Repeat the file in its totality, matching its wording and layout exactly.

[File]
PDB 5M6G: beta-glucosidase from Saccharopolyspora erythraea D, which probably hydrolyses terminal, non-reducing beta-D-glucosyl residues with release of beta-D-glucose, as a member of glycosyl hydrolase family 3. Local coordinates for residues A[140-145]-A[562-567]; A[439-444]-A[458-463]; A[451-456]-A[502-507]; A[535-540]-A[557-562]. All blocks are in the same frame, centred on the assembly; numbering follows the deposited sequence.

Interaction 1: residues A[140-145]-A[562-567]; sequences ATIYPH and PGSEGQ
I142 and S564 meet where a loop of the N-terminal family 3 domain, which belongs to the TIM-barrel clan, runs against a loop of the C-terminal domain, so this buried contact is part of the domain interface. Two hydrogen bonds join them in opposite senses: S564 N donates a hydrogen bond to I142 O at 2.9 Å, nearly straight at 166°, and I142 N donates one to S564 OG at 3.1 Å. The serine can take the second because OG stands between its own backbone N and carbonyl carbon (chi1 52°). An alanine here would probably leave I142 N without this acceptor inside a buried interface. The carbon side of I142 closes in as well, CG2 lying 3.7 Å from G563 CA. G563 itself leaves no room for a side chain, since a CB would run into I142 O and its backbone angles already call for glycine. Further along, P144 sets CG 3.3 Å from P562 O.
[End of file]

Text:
PDB 5M6G: beta-glucosidase from Saccharopolyspora erythraea D, which probably hydrolyses terminal, non-reducing beta-D-glucosyl residues with release of beta-D-glucose, as a member of glycosyl hydrolase family 3. Local coordinates for residues A[140-145]-A[562-567]; A[439-444]-A[458-463]; A[451-456]-A[502-507]; A[535-540]-A[557-562]. All blocks are in the same frame, centred on the assembly; numbering follows the deposited sequence.

Interaction 1: residues A[140-145]-A[562-567]; sequences ATIYPH and PGSEGQ
I142 and S564 meet where a loop of the N-terminal family 3 domain, which belongs to the TIM-barrel clan, runs against a loop of the C-terminal domain, so this buried contact is part of the domain interface. Two hydrogen bonds join them in opposite senses: S564 N donates a hydrogen bond to I142 O at 2.9 Å, nearly straight at 166°, and I142 N donates one to S564 OG at 3.1 Å. The serine can take the second because OG stands between its own backbone N and carbonyl carbon (chi1 52°). An alanine here would probably leave I142 N without this acceptor inside a buried interface. The carbon side of I142 closes in as well, CG2 lying 3.7 Å from G563 CA. G563 itself leaves no room for a side chain, since a CB would run into I142 O and its backbone angles already call for glycine. Further along, P144 sets CG 3.3 Å from P562 O.